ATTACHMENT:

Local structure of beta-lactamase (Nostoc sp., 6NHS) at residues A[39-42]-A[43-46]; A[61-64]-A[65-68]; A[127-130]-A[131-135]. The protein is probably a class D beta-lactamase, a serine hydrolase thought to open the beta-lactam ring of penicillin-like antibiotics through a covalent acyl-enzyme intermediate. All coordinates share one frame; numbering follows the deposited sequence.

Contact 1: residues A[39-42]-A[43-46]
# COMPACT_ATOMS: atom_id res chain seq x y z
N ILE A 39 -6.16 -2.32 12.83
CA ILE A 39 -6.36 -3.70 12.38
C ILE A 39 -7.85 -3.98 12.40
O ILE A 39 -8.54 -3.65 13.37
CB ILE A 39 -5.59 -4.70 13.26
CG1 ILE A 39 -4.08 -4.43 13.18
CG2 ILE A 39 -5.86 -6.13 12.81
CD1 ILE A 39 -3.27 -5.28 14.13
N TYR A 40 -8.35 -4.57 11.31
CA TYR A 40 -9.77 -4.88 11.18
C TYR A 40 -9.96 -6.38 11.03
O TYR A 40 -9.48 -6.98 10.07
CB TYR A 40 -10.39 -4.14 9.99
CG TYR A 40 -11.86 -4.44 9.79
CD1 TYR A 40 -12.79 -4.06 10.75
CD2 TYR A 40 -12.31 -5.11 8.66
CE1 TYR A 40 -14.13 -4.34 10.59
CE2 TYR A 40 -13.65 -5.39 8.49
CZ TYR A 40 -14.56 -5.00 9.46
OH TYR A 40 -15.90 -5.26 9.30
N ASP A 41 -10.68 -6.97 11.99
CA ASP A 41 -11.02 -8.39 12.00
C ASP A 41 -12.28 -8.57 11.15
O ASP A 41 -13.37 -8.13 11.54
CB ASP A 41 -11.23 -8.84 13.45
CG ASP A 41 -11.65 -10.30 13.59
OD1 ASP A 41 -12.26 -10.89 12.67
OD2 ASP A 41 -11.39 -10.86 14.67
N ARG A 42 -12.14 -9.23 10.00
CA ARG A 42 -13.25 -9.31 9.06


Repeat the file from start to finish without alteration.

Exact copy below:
Local structure of beta-lactamase (Nostoc sp., 6NHS) at residues A[39-42]-A[43-46]; A[61-64]-A[65-68]; A[127-130]-A[131-135]. The protein is probably a class D beta-lactamase, a serine hydrolase thought to open the beta-lactam ring of penicillin-like antibiotics through a covalent acyl-enzyme intermediate. All coordinates share one frame; numbering follows the deposited sequence.

Contact 1: residues A[39-42]-A[43-46]
# COMPACT_ATOMS: atom_id res chain seq x y z
N ILE A 39 -6.16 -2.32 12.83
CA ILE A 39 -6.36 -3.70 12.38
C ILE A 39 -7.85 -3.98 12.40
O ILE A 39 -8.54 -3.65 13.37
CB ILE A 39 -5.59 -4.70 13.26
CG1 ILE A 39 -4.08 -4.43 13.18
CG2 ILE A 39 -5.86 -6.13 12.81
CD1 ILE A 39 -3.27 -5.28 14.13
N TYR A 40 -8.35 -4.57 11.31
CA TYR A 40 -9.77 -4.88 11.18
C TYR A 40 -9.96 -6.38 11.03
O TYR A 40 -9.48 -6.98 10.07
CB TYR A 40 -10.39 -4.14 9.99
CG TYR A 40 -11.86 -4.44 9.79
CD1 TYR A 40 -12.79 -4.06 10.75
CD2 TYR A 40 -12.31 -5.11 8.66
CE1 TYR A 40 -14.13 -4.34 10.59
CE2 TYR A 40 -13.65 -5.39 8.49
CZ TYR A 40 -14.56 -5.00 9.46
OH TYR A 40 -15.90 -5.26 9.30
N ASP A 41 -10.68 -6.97 11.99
CA ASP A 41 -11.02 -8.39 12.00
C ASP A 41 -12.28 -8.57 11.15
O ASP A 41 -13.37 -8.13 11.54
CB ASP A 41 -11.23 -8.84 13.45
CG ASP A 41 -11.65 -10.30 13.59
OD1 ASP A 41 -12.26 -10.89 12.67
OD2 ASP A 41 -11.39 -10.86 14.67
N ARG A 42 -12.14 -9.23 10.00
CA ARG A 42 -13.25 -9.31 9.06